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I read somewhere that the largest computer museum in the world is the Heinz Nixdorf MuseumsForum in Paderborn, which is in central Germany, a longish distance from anywhere I was likely to be. But after CDNLive EMEA, I visited imec in Belgium (see my post If It's Tuesday It Must Be Belgium. My First Visit to imec), but since I then had a spare day, I decided to get the train there. If it's Wednesday, it must be Paderborn.
Nixdorf is probably not a name that is well-known in the US. In the early years of computers, most big European countries encouraged domestic computer companies, essentially ending up with a national champion in much the same way that they still do today with airlines. These grew up wherever they were, and often in slightly off-the-beaten-track locations.
In Britain, the British Tabulating Company became International Computers & Tabulators (ICT), then International Computers Limited (ICL), and then...Fujitsu. Well, it's from an island where they drive on the left...is that close enough to being British? They were based at Putney in West London. In the unlikely event you like to watch "The Boat Race" (that's its official name) between Oxford and Cambridge Universities each year, that's where it starts.
Meanwhile, in Italy, Olivetti decided to get into computers, since they were big in office equipment as the biggest manufacturer of typewriters. They were in Ivrea, a small town outside Turin. In fact, they had a partnership with VLSI Technology and we had several people based there full-time. I visited a couple of times, staying in the company-owned hotel that was shaped like a typewriter. Another EDA connection is that one of the key managers was Lucio Lanza. You can read more about Ivrea, Olivetti, and Lucio in my post How Lucio Went from Italy to EDA via Intel.
In France, it was Bull (or Groupe Bull) based in the wonderfully named Les-Clayes-sous-Bois in the suburbs west of Paris. They were a customer of VLSI, too, so I have been to my share of visits to "Les Clayes". Although they were never that commercially successful, they were doing very advanced mainframe designs.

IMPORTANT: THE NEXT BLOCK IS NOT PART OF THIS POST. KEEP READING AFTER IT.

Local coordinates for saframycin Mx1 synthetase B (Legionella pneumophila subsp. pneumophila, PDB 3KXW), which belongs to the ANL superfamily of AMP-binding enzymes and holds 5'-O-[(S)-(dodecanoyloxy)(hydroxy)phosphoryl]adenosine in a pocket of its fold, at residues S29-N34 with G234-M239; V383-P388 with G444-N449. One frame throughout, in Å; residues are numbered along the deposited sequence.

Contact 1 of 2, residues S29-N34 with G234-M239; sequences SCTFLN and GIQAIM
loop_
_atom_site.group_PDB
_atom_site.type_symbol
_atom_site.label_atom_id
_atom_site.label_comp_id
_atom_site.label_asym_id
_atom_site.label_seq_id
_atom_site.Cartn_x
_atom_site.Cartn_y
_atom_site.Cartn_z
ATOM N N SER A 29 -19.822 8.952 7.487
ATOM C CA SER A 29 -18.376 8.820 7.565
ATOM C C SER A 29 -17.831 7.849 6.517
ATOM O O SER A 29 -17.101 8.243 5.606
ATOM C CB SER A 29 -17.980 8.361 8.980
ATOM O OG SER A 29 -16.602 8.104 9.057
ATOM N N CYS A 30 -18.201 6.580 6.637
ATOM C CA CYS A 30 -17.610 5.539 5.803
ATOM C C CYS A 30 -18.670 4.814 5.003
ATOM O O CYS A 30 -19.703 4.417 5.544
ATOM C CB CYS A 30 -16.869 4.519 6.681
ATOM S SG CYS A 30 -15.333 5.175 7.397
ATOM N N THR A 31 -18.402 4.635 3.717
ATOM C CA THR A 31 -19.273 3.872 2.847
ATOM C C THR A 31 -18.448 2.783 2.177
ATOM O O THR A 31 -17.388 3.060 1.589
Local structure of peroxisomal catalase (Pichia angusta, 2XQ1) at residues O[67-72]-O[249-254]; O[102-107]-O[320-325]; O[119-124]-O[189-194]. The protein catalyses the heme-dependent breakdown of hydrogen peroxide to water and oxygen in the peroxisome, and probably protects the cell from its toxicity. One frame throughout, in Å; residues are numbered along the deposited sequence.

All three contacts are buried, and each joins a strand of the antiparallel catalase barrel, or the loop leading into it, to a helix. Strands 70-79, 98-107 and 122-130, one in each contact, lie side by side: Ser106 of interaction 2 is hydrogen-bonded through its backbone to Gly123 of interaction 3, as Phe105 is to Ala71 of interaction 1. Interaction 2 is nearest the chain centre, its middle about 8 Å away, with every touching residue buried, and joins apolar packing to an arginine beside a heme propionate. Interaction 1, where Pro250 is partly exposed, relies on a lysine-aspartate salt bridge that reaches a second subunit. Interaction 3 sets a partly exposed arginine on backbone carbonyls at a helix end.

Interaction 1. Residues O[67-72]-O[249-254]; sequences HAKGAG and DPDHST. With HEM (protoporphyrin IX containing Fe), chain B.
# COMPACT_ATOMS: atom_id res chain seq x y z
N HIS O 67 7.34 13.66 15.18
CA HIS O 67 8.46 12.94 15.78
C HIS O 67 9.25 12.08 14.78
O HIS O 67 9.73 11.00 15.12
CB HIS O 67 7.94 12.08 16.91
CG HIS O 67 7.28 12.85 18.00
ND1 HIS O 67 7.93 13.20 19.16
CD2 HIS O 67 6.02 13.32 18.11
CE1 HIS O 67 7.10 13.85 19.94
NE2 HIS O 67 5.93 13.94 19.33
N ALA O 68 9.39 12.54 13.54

In Germany, it was Nixdorf that became the leader in small- and medium-sized computers for business. The company was started in 1952 by Heinz Nixdorf. Germany's post-war success at that time was driven by its mitteldstand, the medium-sized companies of which there were many. So they were a perfect market for Nixdorf: German, too big for doing everything by hand, too small to need an expensive IBM mainframe.
All these companies had a similar trajectory. Government departments and institutions that were under government control or influence were "encouraged" to buy the local kit. However, there was very little exported to other countries, and so the lack of competition meant that they were generally not run aggressively. The phrase "good enough for government work" extends to that sort of semi-protected industry. It was very different to the approach taken by, say, Korea in automobiles, where success was based on being globally competitive and not on having a captive domestic market. If you coddle your domestic industries until they are internationally competitive, they never will be. Compare Korea and Japan in automobiles to Malaysia—have you seen any Protons or Peroduas on the road in your country recently? From their point of view, why do the hard thing and have to compete with Toyota and Hyundai overseas, when due to tariffs and quotas, it is not necessary at home.